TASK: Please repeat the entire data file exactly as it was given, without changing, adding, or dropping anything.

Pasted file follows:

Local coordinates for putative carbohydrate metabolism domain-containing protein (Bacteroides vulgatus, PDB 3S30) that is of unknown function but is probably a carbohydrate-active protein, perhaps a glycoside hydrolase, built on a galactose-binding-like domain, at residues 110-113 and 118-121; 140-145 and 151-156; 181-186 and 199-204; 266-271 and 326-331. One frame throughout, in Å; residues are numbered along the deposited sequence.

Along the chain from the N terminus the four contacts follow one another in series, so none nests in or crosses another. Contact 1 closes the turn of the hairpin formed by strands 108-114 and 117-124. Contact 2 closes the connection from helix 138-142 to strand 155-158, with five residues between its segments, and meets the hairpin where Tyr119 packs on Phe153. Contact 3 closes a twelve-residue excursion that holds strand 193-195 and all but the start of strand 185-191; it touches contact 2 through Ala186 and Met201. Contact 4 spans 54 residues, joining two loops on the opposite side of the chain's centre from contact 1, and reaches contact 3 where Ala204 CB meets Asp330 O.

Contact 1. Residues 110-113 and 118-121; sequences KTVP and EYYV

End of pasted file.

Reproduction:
Local coordinates for putative carbohydrate metabolism domain-containing protein (Bacteroides vulgatus, PDB 3S30) that is of unknown function but is probably a carbohydrate-active protein, perhaps a glycoside hydrolase, built on a galactose-binding-like domain, at residues 110-113 and 118-121; 140-145 and 151-156; 181-186 and 199-204; 266-271 and 326-331. One frame throughout, in Å; residues are numbered along the deposited sequence.

Along the chain from the N terminus the four contacts follow one another in series, so none nests in or crosses another. Contact 1 closes the turn of the hairpin formed by strands 108-114 and 117-124. Contact 2 closes the connection from helix 138-142 to strand 155-158, with five residues between its segments, and meets the hairpin where Tyr119 packs on Phe153. Contact 3 closes a twelve-residue excursion that holds strand 193-195 and all but the start of strand 185-191; it touches contact 2 through Ala186 and Met201. Contact 4 spans 54 residues, joining two loops on the opposite side of the chain's centre from contact 1, and reaches contact 3 where Ala204 CB meets Asp330 O.

Contact 1. Residues 110-113 and 118-121; sequences KTVP and EYYV